by Apple, Dell, Gateway, HP, Panasonic, Sony, Toshiba, wireless phones, Best Buy, Nokia, and Motorola. Just the other day I dropped off some spent printer ink cartridges at my local Best Buy: the recycling kiosk is right inside the front door. I've also recycled printer ink cartridges at Office Depot, and I imagine you can do the same at Staples and other office supply stores.

You can recycle alkaline (AA, AAA) batteries, light bulbs, and plastic bags at IKEA.

Recycling and re-use programs are out there, and new initiatives are popping up all the time. If your favorite store doesn't appear to have recycling programs, ask a manager or check their webpage.

Photo credit: Chris Jordan creates remarkable photographic art. A few of his recent projects illustrate American consumption and waste on a grand scale. Click here to view "Running the Numbers." Ever wonder what two million plastic beverage bottles looks like? That's the number used in the US every five minutes. View his main website here.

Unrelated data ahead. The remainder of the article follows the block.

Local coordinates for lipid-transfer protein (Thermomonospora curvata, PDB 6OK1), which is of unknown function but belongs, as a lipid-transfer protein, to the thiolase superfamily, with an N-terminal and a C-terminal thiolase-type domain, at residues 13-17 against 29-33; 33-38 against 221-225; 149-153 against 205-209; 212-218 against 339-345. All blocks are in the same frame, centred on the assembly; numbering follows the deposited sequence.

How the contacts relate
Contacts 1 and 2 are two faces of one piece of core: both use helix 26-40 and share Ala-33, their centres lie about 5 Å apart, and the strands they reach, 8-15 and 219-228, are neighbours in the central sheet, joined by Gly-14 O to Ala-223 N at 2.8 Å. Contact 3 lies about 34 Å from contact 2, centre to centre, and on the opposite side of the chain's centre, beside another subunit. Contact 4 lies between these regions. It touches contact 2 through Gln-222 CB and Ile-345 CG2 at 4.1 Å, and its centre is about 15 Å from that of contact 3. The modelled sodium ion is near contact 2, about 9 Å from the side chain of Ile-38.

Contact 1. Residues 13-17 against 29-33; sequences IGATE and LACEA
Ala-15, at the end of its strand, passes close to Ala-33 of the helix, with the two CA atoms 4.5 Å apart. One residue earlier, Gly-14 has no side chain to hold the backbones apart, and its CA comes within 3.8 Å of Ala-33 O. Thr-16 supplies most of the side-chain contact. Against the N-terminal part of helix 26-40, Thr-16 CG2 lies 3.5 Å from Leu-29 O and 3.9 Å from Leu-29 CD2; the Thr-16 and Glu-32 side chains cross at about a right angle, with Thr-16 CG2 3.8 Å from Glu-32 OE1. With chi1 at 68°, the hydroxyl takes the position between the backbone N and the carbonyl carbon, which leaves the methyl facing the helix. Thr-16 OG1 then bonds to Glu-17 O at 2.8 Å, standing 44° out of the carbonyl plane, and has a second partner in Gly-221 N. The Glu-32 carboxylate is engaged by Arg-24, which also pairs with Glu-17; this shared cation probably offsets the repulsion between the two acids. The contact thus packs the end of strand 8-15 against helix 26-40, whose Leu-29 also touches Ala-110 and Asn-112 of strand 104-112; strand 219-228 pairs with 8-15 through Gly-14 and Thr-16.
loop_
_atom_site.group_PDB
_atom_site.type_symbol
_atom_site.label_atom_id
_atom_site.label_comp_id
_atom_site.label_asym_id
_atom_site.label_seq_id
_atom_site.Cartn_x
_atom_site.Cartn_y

Curbside recycling in Baltimore

I'm always surprised to run into people in the Baltimore area who aren't aware of the curbside recycling programs. It's so easy! Just sort your paper, bottles, and cans into clear bags or open-top containers (or toss them all in together if you live in a single-stream recycling area) and put them outside on the prescribed day.

Baltimore County picks up recyclables every week, with paper and glass/cans/plastic on alternating weeks. Check their webpage to see what can and can't be recycled curbside. Better yet: post a copy of the list wherever you keep your recycling bins for quick reference until you learn the system.

Baltimore City just recently switched to single-stream recycling. Read the details and check your zone schedule here.

But what if it's raining? You can still put your recycling outside. The guidelines request keeping paper out of plastic bags even in the rain, so I put mine in cardboard boxes or re-usable plastic storage containers to avert wet paper disaster.

Where to recycle household hazardous waste

News from the Baltimore County recycling website: